The House pipeline safety reauthorization bill’s Achilles Heel is that it grandfathers aging natural gas pipeline and distribution facilities from having to install new technology — automatic and remote-controlled shut-off valves or excess flow valves — to prevent explosions or quickly bring them under control once they have occurred, a California congresswoman told a House subcommittee Friday.
At the same time a federal safety official objected to a provision that would exempt incidents in highly populated areas from the higher penalties the bill would impose on other areas.
A discussion draft of the House’s Pipeline Infrastructure and Community Protection Act of 2011 would require the Department of Transportation (DOT) to require natural gas and hazardous liquids pipelines to use automatic or remote-controlled shut-off valves, or equivalent technology, two years after the enactment of the bill. This, however, would only apply to pipeline facilities that are constructed or “entirely replaced” after the date on which the DOT issues a final rule to implement the law.
Appearing before the House Energy and Commerce’s Subcommittee on Energy and Power, Cynthia Quarterman, administrator of the Pipeline and Hazardous Material Safety Administration (PHMSA), urged the House to clarify whether the bill’s provision on automatic and remote shut-off valves would apply to both gas and hazardous liquid pipelines. This was Quarterman’s second appearance before the subcommittee in less than a month.
No later than two years after enactment, the House measure also would require “new or entirely replaced” distribution facilities to use excess flow valves, or equivalent technology, according to the draft.
“I’m thrilled that this [subcommittee] is going to move swiftly to address this issue,” Rep. Jackie Speier (D-CA) told the House Energy and Commerce’s Subcommittee on Energy and Power during a hearing Friday, but she decried the fact that aging pipelines were grandfathered under the House pipeline safety bill.
“These pipes are not subject to the kind of scrutiny [of the] new pipes,” she said. The explosion on the Pacific Gas and Electric (PG&E) pipeline occurred in her district last September (see NGI, Oct. 4, 2010). “I went to the funerals of eight people,” and visited burn units, Speier said.
“It took an hour and 30 minutes or more for PG&E to turn off the gas” that was feeding the fire and the explosion, because company employees had to go to another community to get keys to turn off the gas, she said.
The San Bruno explosion underscores how important it is to put automatic shut-off valves on all lines, not just on new construction, she said. “If it means slightly more on my PG&E bill to [ensure safety], I’m willing to pay that price,” Speier noted.
She further said that PG&E has notified all of its customers of the location of their lines in the area. This “right-to-know should be very important to everybody,” from the public to first responders. The fire chief in San Bruno didn’t even know there was a transmission line running through the middle of the street, Speier said.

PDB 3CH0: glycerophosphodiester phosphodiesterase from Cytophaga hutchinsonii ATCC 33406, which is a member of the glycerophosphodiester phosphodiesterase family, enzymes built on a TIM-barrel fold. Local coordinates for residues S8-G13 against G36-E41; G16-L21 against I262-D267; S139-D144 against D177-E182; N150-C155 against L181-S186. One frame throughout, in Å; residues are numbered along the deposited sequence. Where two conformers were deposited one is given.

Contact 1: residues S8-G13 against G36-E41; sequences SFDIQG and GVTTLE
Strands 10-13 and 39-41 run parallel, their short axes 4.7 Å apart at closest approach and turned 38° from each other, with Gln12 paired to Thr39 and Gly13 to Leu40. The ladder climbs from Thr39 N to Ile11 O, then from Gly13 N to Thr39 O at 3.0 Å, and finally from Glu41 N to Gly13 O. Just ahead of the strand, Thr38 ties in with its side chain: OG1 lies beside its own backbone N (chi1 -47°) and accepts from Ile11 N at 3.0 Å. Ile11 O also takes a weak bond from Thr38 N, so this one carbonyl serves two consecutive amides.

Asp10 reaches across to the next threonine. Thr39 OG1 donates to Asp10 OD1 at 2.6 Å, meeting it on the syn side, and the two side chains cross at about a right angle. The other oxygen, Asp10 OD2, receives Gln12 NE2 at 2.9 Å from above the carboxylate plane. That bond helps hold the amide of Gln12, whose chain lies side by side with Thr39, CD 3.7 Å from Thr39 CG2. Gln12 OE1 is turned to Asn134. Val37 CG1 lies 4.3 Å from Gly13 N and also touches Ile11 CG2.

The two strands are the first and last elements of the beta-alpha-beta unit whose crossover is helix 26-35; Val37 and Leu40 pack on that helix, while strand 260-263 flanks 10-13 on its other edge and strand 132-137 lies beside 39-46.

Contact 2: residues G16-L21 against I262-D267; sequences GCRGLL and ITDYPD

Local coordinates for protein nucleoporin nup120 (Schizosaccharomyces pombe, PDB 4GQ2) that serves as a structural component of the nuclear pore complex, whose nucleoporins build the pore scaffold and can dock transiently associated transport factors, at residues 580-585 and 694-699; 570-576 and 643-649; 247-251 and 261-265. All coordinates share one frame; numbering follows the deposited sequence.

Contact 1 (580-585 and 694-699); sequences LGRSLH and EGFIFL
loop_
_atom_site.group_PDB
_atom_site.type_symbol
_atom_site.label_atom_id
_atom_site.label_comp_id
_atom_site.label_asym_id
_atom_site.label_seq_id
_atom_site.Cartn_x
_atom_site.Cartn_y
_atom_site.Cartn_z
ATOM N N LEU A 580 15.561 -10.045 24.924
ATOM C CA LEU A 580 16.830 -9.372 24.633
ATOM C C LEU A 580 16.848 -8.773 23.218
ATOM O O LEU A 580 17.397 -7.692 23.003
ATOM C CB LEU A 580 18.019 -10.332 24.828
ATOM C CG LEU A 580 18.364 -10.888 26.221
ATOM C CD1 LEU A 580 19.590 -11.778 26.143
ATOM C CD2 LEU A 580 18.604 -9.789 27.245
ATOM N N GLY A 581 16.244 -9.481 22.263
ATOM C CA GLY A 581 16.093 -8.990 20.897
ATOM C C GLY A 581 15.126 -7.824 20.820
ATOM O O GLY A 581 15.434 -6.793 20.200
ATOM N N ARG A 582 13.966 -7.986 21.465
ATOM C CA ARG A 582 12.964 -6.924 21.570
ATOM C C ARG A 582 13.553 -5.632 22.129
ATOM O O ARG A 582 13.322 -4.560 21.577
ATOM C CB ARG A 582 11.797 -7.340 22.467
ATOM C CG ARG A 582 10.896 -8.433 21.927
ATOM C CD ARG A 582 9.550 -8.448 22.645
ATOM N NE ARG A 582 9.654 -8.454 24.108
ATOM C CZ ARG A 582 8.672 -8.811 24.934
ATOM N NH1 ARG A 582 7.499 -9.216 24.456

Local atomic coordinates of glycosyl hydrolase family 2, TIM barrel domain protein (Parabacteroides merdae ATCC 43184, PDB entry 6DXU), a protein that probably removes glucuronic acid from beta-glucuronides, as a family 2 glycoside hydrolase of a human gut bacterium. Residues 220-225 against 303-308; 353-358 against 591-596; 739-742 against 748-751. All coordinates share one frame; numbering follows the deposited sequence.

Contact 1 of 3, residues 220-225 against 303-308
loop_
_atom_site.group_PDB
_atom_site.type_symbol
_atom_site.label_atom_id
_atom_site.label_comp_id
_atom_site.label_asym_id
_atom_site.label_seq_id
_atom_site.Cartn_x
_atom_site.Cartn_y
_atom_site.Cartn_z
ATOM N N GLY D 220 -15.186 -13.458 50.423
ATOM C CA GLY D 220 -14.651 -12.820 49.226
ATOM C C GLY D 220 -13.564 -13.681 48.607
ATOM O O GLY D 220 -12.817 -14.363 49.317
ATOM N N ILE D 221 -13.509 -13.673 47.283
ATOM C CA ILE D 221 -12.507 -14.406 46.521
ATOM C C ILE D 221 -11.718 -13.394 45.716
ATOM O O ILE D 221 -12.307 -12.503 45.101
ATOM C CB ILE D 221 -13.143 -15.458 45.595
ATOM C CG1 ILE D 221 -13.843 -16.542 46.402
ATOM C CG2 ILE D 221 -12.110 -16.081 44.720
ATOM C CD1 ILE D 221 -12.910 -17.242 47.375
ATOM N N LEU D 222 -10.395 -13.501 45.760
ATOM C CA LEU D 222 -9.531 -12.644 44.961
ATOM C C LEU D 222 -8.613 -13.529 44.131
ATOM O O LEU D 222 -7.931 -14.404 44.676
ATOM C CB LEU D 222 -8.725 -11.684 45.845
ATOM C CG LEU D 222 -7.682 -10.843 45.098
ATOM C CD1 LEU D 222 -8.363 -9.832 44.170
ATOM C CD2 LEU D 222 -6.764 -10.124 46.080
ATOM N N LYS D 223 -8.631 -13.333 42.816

PHMSA’s Quarterman said she supported the legislation’s call to increase penalties for “knowingly and willfully” committing major violations that result in death, injuries and/or significant environmental damage. The bill seeks to raise the penalty to $250,000 for each individual violation, and to $2.5 million for a related series of violations.
“However we do not support the change the bill would make to the administration’s proposal by removing incidents occurring in high-consequence areas [densely populated areas] as among the incidents subject to higher penalties. We believe higher administrative penalties for violations affecting high-consequence areas is consistent with out overall risk-based regulatory approach to pipelines and is a key part of safety,” Quarterman said.
Moreover, “significant spills and incidents have occurred on gathering lines and removal of these exemptions would be consistent with PHMSA’s long-standing effort to capture the remaining pipeline mileage that is currently unregulated…We strongly believe that Congress should eliminate the statutory exemptions for gathering lines. Production facilities and flow lines would remain non-jurisdictional,” she said.
“It is my intent to move a bill through this subcommittee over the next couple of weeks,” said Fred Upton (R-MI), chairman of the House Energy and Commerce Committee.
In early May the Senate Commerce Committee voted out its pipeline safety bill (S. 275), which also would levy stiffer penalties following the rash of explosions in the past year (see NGI, May 9). The House and Senate’s efforts to reauthorize pipeline safety legislation come in the wake of the Sept. 9, 2010 PG&E explosion, as wells as a rash of other pipelines incidents.
In February a pipeline explosion in Allentown, PA, killed five people, including a four-month-old child (see NGI, Feb. 14). The blast, which was apparently triggered by a “break” in UGI Corp.’s underground natural gas pipeline, affected a total of 47 properties, including 10 businesses, and forced more than 750 people to evacuate over a three-block area.
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